what's a good power supply?


Paid Member
2017-09-10 6:33 pm
Hello everybody

Being fascinated of all diy and audio, I try hard to follow all these very elaborated conversations. Problem is, I haven't the experience to understand it.

I built my ACAmp and am very happy with it, but—of course—want the project to continue, mind you :)

Next steps are to build another one or two and run them bridged/parallel, and to tweak it as suggested here and there. Many are saying that a great improvement can be made with the use of a good PSU...

But, what exactly IS a good one? How do I identify a good (or not so good) without spending money on it and trying it out (that is, by reading the specs and stuff)?

You know, is this (MeanWell 24V150W) good enough, or that (another one) , or should it be some shiny high end mega-beast like that?

Oh, and don't worry, I'm being cautious, and won't burn down the house. I'm just reading (yet).

Thanks very much!


2018-08-31 12:32 pm
I believe a good power supply:

1. Has the required voltage output for the application

2. Can provide all required current for the application

3. Has a low impedance within the operating range (that is, the voltage stays much the same regardless of current drawn)

4. Injects minimum ripple and noise

Ideally, a power supply would have the exact voltage you want, zero impedance, an infinite current capability, zero ripple, and no noise.

But of course these things are impossible so it becomes a balancing act between cost and meeting or exceeding the required performance parameters.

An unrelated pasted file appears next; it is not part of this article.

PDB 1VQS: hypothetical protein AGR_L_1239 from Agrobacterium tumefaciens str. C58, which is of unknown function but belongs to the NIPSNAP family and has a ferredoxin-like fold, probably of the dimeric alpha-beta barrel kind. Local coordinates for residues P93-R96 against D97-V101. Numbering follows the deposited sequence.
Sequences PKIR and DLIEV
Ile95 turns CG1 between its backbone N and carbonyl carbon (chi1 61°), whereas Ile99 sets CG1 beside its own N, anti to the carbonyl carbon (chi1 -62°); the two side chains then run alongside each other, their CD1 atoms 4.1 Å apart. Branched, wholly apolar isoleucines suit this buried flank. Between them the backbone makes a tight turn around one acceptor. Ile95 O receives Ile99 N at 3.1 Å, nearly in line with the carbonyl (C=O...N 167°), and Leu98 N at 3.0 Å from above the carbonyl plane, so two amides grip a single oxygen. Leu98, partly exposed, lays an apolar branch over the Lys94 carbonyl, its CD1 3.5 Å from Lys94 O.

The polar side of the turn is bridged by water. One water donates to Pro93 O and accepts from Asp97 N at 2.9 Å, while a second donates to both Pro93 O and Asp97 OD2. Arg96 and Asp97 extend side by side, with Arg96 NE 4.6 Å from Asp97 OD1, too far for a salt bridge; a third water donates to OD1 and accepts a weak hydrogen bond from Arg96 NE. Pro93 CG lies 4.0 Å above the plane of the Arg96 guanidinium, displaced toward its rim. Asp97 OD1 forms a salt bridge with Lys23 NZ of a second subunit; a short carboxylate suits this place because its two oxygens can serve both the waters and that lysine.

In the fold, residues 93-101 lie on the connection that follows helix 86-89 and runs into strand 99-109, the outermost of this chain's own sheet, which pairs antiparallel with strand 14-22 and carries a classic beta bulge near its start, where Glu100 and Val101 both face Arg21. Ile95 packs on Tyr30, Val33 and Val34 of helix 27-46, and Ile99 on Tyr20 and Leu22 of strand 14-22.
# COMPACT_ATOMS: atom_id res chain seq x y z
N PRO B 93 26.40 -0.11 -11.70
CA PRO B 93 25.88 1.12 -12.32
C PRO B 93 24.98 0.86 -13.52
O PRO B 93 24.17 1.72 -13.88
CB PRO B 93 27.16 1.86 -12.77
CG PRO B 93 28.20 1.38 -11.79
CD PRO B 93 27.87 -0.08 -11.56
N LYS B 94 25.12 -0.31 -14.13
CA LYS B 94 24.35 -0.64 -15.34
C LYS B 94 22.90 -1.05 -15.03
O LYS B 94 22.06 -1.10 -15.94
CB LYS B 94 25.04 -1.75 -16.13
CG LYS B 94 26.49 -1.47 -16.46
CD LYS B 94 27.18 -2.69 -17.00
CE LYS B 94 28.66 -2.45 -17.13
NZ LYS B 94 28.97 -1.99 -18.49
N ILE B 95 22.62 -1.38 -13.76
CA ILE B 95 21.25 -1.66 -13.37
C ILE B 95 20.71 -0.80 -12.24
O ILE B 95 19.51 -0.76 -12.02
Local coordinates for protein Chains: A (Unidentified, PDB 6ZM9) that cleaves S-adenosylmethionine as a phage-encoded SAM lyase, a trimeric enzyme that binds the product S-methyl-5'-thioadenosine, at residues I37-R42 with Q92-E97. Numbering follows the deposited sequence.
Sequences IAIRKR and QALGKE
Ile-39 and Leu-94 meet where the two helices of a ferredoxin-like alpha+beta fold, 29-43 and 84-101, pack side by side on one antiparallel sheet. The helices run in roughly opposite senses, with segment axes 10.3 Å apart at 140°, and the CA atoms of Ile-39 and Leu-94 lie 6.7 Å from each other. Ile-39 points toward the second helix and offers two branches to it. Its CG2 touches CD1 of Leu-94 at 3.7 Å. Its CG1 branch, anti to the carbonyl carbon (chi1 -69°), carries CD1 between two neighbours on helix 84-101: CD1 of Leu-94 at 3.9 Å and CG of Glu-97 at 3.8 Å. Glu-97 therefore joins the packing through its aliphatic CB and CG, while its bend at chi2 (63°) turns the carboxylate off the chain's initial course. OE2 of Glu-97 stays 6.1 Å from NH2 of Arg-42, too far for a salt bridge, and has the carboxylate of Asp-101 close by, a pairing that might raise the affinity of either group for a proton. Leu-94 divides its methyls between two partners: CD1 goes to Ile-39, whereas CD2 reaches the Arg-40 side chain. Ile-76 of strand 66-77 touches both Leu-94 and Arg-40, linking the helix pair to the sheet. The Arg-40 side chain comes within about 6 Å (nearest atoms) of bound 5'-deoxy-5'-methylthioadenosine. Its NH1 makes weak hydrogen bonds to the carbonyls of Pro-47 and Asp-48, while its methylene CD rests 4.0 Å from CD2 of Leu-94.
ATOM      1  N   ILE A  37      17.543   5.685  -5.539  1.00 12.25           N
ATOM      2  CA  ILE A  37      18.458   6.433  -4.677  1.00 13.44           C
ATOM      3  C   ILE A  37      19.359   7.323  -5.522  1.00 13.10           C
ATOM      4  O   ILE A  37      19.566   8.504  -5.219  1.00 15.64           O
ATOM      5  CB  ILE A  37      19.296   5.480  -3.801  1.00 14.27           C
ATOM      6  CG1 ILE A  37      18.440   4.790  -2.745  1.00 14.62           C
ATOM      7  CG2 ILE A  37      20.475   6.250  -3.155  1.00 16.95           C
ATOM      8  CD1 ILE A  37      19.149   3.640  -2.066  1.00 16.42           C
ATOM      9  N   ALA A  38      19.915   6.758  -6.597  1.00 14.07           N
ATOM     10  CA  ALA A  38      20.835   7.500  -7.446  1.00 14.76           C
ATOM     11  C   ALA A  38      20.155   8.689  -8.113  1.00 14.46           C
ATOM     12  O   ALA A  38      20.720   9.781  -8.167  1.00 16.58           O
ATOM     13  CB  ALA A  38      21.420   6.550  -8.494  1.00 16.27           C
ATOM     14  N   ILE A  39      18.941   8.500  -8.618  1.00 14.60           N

To the above good list I will add from practice and for audio amplifier use a regulator with "fast load response". Fast load response means the ability very fast to establish the nominal voltage when the loading is changed. When the load current is suddenly increased or decreased, the regulator circuit will have to adapt the output current to the new loading in order to return to the nominal voltage. Some regulation loops react fast, some much slower. The need for fast reaction heavily depends on the speed at which the load changes and also the design of the power stage. Audio power amplifiers (except pure class A) are very fast changing loads that may make an else low noise power supply change heavily in output voltage due to constant changes of the load current. Changes in output voltage influence amplifier distortion and thus sound quality.
While most other parameters are specified in the power supply specification sheet, load response is more rarely addressed.

A current limiter may be a very useful feature, in particular for a laboratory supply. The current limiter serves to protect the power supply and often also the load from destruction.
Good (class A/B/AB) amps generally have good PSRR and place little demand on the power supply other than they supply the power demanded (ie the first three bullet points of post #2).
Lower quality amps place greater demands on the PSU to compensate for poor PSRR.

Class D can be another matter, some demand very quiet supply rails, others compensate for variations in supply voltage to various extents.

Basically high PSRR in the amp, simple supply will work well, poor PSRR in the amp, PSU has to nurse the amp into performing.

Switch-mode PSU's can be an issue with high frequency noise they generate intermodulating in an amp. Probably no simple rules of thumb here.